The following example shows how to group source elements by using something other than a property of the object for the group key. In this example, the key is the first letter of the student's last name. Paste the following method into the StudentClass class. Change the calling statement in the Main method to sc.GroupBySubstring().

Read : 101 LINQ Samples in that LINQ - Grouping Operators from Microsoft MSDN site . var x = from t in types group t by t.Type into grp select new { type = grp.key, count = grp.Count() }; forsingle object make use of stringbuilder and append it that will do or convert this in form of dictionary

that I retrieve from the database. However, I would like it keyed by a property in MyObject for grouping purposes. What is the best way with LINQ to cast my list to: Dictionary<long, List<MyObject>> I have the following: myObjectList.ToDictionary(x => x.KeyedProperty) But it returns: Dictionary<long, MyObject>

Comments
  • What if you try var x = (from CustomObject o in ListOfCustomObjects group o by o.PropertyName into t select t).ToList();
  • Is there any reason why you need to do this rather than using ToLookup, which is designed for this?
  • Jon, could you please post an example of how ToLookup works in this situation? I am not familiar with that LINQ method.
  • @JonSkeet You're awesome! (I mean, everyone knew that already, but still.) Reason I wasn't planning on using ToLookup was cause I'd never heard of it until now. Now I know!
  • Just for completeness' sake, using var isn't using an "anonymous" type, it's using an "implicit" type. Anonymous types are new classes created by the compiler to handle the construction new { thing = "stuff" };. Implicit types are existing classes, var is just a convenient way to reference them when the variable is being assigned immediately, the variable type can be inferred from the type of the object being assigned to it. You can even implicitly type a variable referencing an anonymous type, i.e.: var a = new { thing = "stuff" };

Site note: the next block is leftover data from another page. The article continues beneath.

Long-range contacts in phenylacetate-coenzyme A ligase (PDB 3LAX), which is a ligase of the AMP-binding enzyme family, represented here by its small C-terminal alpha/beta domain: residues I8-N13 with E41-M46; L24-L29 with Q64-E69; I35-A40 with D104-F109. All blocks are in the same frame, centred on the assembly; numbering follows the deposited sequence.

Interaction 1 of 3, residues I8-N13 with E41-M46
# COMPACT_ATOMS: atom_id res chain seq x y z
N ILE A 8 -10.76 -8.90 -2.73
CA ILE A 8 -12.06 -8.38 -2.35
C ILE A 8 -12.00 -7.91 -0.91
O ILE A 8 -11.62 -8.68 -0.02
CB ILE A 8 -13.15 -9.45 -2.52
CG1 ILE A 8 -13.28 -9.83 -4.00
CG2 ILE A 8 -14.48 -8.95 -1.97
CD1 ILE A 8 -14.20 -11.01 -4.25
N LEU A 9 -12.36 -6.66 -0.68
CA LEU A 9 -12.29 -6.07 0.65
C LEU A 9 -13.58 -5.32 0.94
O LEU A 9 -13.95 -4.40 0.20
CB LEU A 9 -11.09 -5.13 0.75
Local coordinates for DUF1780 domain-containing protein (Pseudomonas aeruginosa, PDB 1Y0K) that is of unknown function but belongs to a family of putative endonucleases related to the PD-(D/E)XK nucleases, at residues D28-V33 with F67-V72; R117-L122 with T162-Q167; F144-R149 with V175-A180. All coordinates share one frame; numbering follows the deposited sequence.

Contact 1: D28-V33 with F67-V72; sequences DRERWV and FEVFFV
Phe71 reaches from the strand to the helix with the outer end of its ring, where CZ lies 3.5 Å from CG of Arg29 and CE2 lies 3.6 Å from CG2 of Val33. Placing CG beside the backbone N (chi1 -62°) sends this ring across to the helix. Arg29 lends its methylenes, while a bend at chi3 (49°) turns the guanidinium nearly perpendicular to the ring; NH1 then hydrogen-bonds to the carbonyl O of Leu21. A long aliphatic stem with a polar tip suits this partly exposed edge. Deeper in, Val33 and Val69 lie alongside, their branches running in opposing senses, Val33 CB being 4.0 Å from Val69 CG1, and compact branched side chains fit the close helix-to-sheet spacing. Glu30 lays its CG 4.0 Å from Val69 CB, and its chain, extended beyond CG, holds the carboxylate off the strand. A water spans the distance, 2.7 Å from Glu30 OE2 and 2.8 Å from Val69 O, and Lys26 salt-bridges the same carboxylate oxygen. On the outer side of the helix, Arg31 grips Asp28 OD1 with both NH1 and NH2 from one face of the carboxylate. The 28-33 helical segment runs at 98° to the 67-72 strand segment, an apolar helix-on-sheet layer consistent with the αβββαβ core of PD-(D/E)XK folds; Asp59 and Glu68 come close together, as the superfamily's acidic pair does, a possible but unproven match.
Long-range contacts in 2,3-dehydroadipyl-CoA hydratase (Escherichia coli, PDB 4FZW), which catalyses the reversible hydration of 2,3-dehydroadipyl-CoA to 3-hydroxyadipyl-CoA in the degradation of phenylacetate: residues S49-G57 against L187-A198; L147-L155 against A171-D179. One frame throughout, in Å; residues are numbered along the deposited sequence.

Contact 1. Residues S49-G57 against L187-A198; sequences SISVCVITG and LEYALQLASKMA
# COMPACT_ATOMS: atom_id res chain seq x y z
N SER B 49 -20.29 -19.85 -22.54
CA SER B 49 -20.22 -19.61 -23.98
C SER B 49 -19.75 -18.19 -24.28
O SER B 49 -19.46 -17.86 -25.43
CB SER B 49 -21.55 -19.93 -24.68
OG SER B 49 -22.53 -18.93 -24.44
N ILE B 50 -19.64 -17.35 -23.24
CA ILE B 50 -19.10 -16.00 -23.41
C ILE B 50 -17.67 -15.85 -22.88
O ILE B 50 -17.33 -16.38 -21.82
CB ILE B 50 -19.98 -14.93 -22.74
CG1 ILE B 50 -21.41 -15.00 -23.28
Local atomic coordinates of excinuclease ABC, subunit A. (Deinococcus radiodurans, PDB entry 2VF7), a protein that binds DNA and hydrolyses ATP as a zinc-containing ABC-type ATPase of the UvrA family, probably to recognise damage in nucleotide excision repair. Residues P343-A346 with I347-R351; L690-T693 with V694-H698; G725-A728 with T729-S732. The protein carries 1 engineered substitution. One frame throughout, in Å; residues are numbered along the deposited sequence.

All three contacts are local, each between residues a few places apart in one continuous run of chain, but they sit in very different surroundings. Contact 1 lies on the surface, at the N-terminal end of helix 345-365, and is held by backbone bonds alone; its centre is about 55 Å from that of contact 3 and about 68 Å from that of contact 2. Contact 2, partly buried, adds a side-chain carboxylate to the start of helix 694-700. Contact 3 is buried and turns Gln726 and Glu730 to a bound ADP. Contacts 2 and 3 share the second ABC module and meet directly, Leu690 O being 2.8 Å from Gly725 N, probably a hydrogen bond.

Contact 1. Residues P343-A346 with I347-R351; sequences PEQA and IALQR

• Unless you're needing a property from 'CustomObject' as the list value (not shown in this answer) it's worth checking his codeliness Jon Skeet's comment to the question recommending ToLookup().
  • this is the way to do it if a non immutable result is desired. ToLookup is immutable.
  • My 2 Cents (just 'cause it kept me struggling for an hour :) ): when grouping by a property, make sure the Property HAS a value! Otherwise the Todict-method fails generating key (for String-Properties at least...) :)
  • .GroupBy(o => o.PropertyName).ToDictionary(g => g.Key, g => g.ToList()) This could be a part of extension Linq library. so we only has to do .ToDictionary(o=>o.PropertyName)
  • @Jaider, there already is such functionality: just replace ToDictionary with ToLookup.
  • I was performing a transliteration, not responding to the question in the best possible manner.
  • Why a downvote? Is this not accurate/answering the question?
  • In case you missed it, @RuudvK mentioned in his answer that he suspects the downvote is because the GroupBy is unnecessary. ToLookup has an overload that'll get the job done.
  • I did miss that response, thanks for tagging me. Makes sense, the Grouping is syntactically unnecessary, i was only leaving it in to make the transition from query syntax to method syntax clearer .
  • GroupBy (the overload with just one parameter) returns a IEnumerable<IGrouping<TKey, TSource>> the subsequent ToLookup then turns it into a quite complicated type that is not even similar to a IDictionary<TKey,IList<TSource>> just the ToLookup returns the proper type.